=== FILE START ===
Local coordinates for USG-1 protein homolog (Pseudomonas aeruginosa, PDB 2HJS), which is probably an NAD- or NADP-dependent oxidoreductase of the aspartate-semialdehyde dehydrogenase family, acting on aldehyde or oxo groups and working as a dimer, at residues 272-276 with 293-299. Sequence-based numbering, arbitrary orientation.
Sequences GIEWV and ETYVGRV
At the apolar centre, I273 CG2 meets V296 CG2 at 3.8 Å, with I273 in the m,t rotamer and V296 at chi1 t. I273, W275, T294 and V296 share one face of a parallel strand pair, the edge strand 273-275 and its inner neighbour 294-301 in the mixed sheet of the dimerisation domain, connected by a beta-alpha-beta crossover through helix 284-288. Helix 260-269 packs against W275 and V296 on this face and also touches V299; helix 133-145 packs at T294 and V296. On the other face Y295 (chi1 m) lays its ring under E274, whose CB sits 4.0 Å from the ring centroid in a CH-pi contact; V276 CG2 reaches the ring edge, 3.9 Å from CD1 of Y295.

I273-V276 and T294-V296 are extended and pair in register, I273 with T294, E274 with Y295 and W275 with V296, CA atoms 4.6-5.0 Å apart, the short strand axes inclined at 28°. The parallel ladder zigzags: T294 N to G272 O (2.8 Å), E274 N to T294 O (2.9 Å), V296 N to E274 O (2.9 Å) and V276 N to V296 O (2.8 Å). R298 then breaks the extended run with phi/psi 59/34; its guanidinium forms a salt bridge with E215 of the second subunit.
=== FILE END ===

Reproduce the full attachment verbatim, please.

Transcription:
Local coordinates for USG-1 protein homolog (Pseudomonas aeruginosa, PDB 2HJS), which is probably an NAD- or NADP-dependent oxidoreductase of the aspartate-semialdehyde dehydrogenase family, acting on aldehyde or oxo groups and working as a dimer, at residues 272-276 with 293-299. Sequence-based numbering, arbitrary orientation.
Sequences GIEWV and ETYVGRV
At the apolar centre, I273 CG2 meets V296 CG2 at 3.8 Å, with I273 in the m,t rotamer and V296 at chi1 t. I273, W275, T294 and V296 share one face of a parallel strand pair, the edge strand 273-275 and its inner neighbour 294-301 in the mixed sheet of the dimerisation domain, connected by a beta-alpha-beta crossover through helix 284-288. Helix 260-269 packs against W275 and V296 on this face and also touches V299; helix 133-145 packs at T294 and V296. On the other face Y295 (chi1 m) lays its ring under E274, whose CB sits 4.0 Å from the ring centroid in a CH-pi contact; V276 CG2 reaches the ring edge, 3.9 Å from CD1 of Y295.

I273-V276 and T294-V296 are extended and pair in register, I273 with T294, E274 with Y295 and W275 with V296, CA atoms 4.6-5.0 Å apart, the short strand axes inclined at 28°. The parallel ladder zigzags: T294 N to G272 O (2.8 Å), E274 N to T294 O (2.9 Å), V296 N to E274 O (2.9 Å) and V276 N to V296 O (2.8 Å). R298 then breaks the extended run with phi/psi 59/34; its guanidinium forms a salt bridge with E215 of the second subunit.